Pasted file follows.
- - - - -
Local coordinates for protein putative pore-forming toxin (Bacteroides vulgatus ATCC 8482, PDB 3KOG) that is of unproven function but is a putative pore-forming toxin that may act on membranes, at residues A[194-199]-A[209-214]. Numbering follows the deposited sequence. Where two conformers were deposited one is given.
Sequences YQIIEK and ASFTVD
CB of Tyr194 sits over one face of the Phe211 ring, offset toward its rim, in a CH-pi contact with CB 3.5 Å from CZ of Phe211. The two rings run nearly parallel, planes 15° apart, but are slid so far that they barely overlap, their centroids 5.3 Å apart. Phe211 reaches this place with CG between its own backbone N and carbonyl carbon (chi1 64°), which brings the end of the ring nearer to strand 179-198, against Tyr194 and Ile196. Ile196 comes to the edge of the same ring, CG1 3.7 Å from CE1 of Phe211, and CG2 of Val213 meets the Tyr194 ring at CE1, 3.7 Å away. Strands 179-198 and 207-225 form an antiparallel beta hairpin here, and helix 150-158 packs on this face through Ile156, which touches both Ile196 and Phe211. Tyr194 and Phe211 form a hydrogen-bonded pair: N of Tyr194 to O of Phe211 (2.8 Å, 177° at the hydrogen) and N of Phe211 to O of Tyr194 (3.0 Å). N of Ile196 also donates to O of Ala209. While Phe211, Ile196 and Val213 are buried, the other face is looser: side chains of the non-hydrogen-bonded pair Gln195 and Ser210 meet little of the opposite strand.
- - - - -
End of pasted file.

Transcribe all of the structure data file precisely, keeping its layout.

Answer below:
Local coordinates for protein putative pore-forming toxin (Bacteroides vulgatus ATCC 8482, PDB 3KOG) that is of unproven function but is a putative pore-forming toxin that may act on membranes, at residues A[194-199]-A[209-214]. Numbering follows the deposited sequence. Where two conformers were deposited one is given.
Sequences YQIIEK and ASFTVD
CB of Tyr194 sits over one face of the Phe211 ring, offset toward its rim, in a CH-pi contact with CB 3.5 Å from CZ of Phe211. The two rings run nearly parallel, planes 15° apart, but are slid so far that they barely overlap, their centroids 5.3 Å apart. Phe211 reaches this place with CG between its own backbone N and carbonyl carbon (chi1 64°), which brings the end of the ring nearer to strand 179-198, against Tyr194 and Ile196. Ile196 comes to the edge of the same ring, CG1 3.7 Å from CE1 of Phe211, and CG2 of Val213 meets the Tyr194 ring at CE1, 3.7 Å away. Strands 179-198 and 207-225 form an antiparallel beta hairpin here, and helix 150-158 packs on this face through Ile156, which touches both Ile196 and Phe211. Tyr194 and Phe211 form a hydrogen-bonded pair: N of Tyr194 to O of Phe211 (2.8 Å, 177° at the hydrogen) and N of Phe211 to O of Tyr194 (3.0 Å). N of Ile196 also donates to O of Ala209. While Phe211, Ile196 and Val213 are buried, the other face is looser: side chains of the non-hydrogen-bonded pair Gln195 and Ser210 meet little of the opposite strand.